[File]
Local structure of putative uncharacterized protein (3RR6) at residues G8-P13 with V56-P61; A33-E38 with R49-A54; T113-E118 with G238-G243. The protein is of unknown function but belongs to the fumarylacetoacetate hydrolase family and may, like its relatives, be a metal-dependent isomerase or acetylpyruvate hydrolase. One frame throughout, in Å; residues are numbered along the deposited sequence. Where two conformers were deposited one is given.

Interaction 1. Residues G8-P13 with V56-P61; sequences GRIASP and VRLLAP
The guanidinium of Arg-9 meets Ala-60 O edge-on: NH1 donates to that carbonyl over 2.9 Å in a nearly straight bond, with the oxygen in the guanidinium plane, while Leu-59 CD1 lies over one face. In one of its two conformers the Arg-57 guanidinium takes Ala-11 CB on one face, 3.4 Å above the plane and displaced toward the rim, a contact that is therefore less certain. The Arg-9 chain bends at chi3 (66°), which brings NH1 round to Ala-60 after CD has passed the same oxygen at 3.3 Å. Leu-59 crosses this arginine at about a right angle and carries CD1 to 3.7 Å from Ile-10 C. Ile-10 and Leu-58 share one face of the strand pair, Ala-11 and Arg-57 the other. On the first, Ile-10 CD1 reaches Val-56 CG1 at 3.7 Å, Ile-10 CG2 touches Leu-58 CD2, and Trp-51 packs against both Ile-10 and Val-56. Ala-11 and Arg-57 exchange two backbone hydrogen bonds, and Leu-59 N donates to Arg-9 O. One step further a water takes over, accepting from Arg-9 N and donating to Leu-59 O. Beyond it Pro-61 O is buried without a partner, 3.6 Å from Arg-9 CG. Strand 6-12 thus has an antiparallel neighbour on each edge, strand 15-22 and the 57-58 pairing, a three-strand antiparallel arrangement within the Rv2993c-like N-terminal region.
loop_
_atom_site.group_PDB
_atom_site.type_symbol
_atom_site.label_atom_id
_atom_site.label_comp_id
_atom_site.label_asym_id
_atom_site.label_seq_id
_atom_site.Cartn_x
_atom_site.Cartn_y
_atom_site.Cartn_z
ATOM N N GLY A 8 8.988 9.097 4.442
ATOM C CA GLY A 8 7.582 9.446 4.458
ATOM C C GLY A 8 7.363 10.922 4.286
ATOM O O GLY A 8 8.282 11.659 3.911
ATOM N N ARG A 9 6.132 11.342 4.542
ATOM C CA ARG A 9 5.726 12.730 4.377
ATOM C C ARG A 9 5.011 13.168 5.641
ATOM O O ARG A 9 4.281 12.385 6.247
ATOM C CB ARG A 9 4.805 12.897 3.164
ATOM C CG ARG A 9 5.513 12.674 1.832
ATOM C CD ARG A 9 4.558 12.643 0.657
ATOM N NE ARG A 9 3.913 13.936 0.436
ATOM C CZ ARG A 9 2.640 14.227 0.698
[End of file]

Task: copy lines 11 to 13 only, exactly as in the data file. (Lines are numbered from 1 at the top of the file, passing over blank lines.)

_atom_site.Cartn_x
_atom_site.Cartn_y
_atom_site.Cartn_z